The Argus at KellyGang 21/9/1881
Tuesday, Sept. 20
Present - Messrs Longmore (chairman), Fincham, Anderson , Levey, and Hall.
Regarding the statement of John Sherritt, that Mrs C H Nicolson, whilst on a visit to Beechworth, endeavoured to get signatures to a document reflecting on his character, the following letter was received from that lady -
‘ Kew , Sept 13,1881
“Gentlemen - In reply to the secretary's letter of the 10th inst, I will state that I went to Beechworth on a visit, and while there naturally made some Inquiries about the character of Sherritt, who was doing all he could to injure my husband, but beyond a few Inquiries I did nothing else. I never got up a petition, or asked any person to sign one. I never saw Mr Dodd, or authorised any person to see him either on behalf of Mr Nicolson or myself - I have the honour to be, gentlemen, yours, &c,
The following statutory declarations on the same subject were also read -
“I, Matthew Dodd, of Beechworth . . . . tanner and currier, do solemnly and sincerely declare that, referring to on extract from John Sherritt s letter dated September 3, 1881 , John Sherritt called on me on the day mentioned, and asked me to sign a petition in favour of his son. I told him that I heard there was a counter petition being got up against his son, and I stated I would not sign either. I may also state that no person called on me to sign the other . . . .
(Signed) "Matthew Dodd"
" I, John Sherritt, farmer, of Sheep Station Creek, Beechworth do solemnly and sincerely declare that on Thursday, the 11th of August, 1881,I called on Mr M Dodd, JP, and requested him to sign a character in favour of my son. He told me that he had been asked by a man to sign a counter petition. In answer to questions from me, he said the man that asked him lived outside the town, and that he was not a Government servant. I also asked HA Crawford to sign a character for my son, and he told me that be did not like to interfere in it. During the day I saw him again, and he drew my attention to Mr Nicolson's son, who was then passing, and said, ' He and his mother have come up from Melbourne , and Mrs Nicolson asked me to sign a paper against your son. ‘He said he found no fault with the Sherritt family, and he would not sign for her. And I make this solemn declaration, &c. - (Signed) JOHN SHERRITT.
A letter was also received from John Sherritt, jun., in which he said -
“I beg to state that I have been informed that Mr Crawford told Mr Hare that what I stated to the commission was perfectly true. If so, by referring to Mr Hare, my statement can be corroborated. I request that the chairman will cause this to be inquired into."
Thomas Curnow , formerly schoolmaster at Glenrowan, was then recalled. His examination amounted substantially to a repetition of his former evidence as to the proceedings of the outlaws at Glenrowan, and his own action in warning and stopping the special train. Some persons had said he was favourable to the outlaws, others that he was in the employ of the police. Both statements were entirely without foundation. Was always of opinion that Mrs Jones was favourable to the police, but when her hotel was stuck up the Kellys were masters of the situation, and a desire to please them was evinced by all their prisoners.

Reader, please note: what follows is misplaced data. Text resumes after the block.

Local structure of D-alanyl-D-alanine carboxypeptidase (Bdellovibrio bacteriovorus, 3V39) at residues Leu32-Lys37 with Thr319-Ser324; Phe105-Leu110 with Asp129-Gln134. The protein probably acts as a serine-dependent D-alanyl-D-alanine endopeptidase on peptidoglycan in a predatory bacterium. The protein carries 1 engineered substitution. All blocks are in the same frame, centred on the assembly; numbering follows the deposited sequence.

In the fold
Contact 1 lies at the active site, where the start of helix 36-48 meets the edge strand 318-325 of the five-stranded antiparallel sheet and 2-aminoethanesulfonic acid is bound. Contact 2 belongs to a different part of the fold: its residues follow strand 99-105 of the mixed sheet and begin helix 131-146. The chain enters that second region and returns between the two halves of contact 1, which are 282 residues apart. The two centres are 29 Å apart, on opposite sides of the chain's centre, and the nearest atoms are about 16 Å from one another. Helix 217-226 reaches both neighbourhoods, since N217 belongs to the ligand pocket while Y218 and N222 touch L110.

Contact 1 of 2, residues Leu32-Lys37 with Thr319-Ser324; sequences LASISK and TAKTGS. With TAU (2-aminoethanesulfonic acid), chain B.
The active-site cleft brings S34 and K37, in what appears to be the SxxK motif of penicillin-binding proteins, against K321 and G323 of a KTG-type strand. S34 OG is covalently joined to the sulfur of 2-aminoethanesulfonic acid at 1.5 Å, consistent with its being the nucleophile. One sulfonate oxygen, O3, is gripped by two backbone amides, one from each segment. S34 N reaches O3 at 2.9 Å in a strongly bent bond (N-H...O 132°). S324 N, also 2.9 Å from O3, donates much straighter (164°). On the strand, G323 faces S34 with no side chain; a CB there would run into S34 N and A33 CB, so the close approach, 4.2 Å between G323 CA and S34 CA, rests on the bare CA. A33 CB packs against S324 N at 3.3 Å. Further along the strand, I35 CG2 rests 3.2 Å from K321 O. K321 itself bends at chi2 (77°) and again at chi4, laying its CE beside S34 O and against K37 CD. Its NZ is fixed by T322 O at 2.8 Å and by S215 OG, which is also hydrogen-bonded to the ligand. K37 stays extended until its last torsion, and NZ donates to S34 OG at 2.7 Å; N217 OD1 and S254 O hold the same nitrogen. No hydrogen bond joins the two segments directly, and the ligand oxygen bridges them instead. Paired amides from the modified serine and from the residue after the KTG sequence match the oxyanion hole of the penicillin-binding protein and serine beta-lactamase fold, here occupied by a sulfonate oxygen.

Thomas Meehan , an ex-constable who had frequently importuned the commission for permission to give evidence, was next called, but it was soon found that he had nothing to say of any importance.
Patrick Quinn , farmer, seven miles beyond Greta (married to Mrs Kelly's sister) next tendered himself for examination. The Kelly affair, he said, had its origin in horsestealing. Instead of being mixed up in the horsestealing, as some had said, he was always assisting people to recover their horses, and he was the first to give information on the subject to the police. After the shooting of Fitzpatrick he saw Ned and Dan Kelly, and advised them to give themselves up. He also saw them several times after the police murders. About a week before the Euroa bank robbery, and on a Saturday, Mrs Skillian called at his place and asked his wife if she could give her some rations for the gang. His wife told him of these on the Sunday. Mrs Skillian returned on the Monday, and he saw her part with a man at the end of a neighbouring lane. On the following day witness rode into Benalla, and gave information to Messrs Nicolson and Sadleir, and offered to join the police in the pursuit of the gang. Mr Nicolson, however, said Mrs Skillian might have only been misleading him, and made an excuse about having just returned from a long ride and of being exhausted. He also asked if it would do to start on Thursday, and witness replied that the gang would not wait his leisure. Saw the gang again on the 28th September, 1879 , and riding into Wangaratta, gave information to the police. As no action was taken by the police, he then made up his mind to give them no further information.
To Mr Nicolson - It was either on the Monday or Tuesday before the Euroa robbery that I gave you information about Mrs Skillian calling at my place for rations. I said I believed the gang were about 56 miles up the King River , and offered to go with the police there.
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